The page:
Collateral Damage in Afghanistan
by Bob Schwartz
In the vocabulary of war, no term is darker or more chilling than “collateral damage.”
There was last week collateral damage in our war in Afghanistan, where a Doctors Without Borders hospital was the target of aggressive American airstrikes. A number were killed and injured, including children, and the hospital was destroyed.
The few facts, besides the destruction, are these.
Collateral damage is unavoidable, though it can and should be minimized.
The Taliban has overtaken the area, though not the hospital.
We are engaged in supporting the Afghan fight against the Taliban, by, for example, air strikes.
Hospital personnel contacted the U.S. military after the barrage began, but it continued anyway.
Now for the rest of the story, which the Pentagon tried to correct this morning.
Early reports were that the U.S. itself called for the air strikes.
Not so, says the Pentagon. It was the Afghans who identified the target as a Taliban position, and then we conducted the airstrikes.
Don’t you see the difference? The difference, of course, being some sort of operational and moral distinction, being entirely responsible for a tragic and avoidable error versus being only mostly responsible for a tragic and avoidable error. Now we see.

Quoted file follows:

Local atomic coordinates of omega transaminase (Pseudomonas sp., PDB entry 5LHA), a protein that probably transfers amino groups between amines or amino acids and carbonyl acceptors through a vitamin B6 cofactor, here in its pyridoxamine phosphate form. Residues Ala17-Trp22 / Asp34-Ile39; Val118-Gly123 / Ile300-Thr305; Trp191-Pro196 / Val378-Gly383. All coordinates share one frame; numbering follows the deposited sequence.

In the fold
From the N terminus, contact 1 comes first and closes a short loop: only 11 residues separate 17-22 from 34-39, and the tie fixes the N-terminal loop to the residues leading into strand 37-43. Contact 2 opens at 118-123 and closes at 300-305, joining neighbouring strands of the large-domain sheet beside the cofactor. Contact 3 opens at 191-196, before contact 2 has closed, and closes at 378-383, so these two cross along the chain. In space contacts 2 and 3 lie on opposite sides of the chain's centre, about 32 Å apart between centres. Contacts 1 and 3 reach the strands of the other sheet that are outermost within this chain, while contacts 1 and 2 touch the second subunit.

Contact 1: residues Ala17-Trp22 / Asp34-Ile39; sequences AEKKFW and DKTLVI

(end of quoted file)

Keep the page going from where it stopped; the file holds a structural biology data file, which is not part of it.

It isn’t really about the particulars anyway. It’s about the need for unceasing realization that if you choose war, you choose its worst impacts. The calculus can’t just include the big win and big benefits—assuming there are any—so that those cancel out the ill you do. It doesn’t work that way. So when and if we choose war, it is never illegitimate to keep the costs constantly in mind. In fact, it is always immoral and ill-advised not to.
Otherwise, you might end up with millions of underserved and nearly abandoned veterans. Or a badly damaged economy. Or a dispirited and skeptical nation. Or some of the world’s most selfless health workers in one of the world’s most needy countries watching as their patients and their hospital die and burn.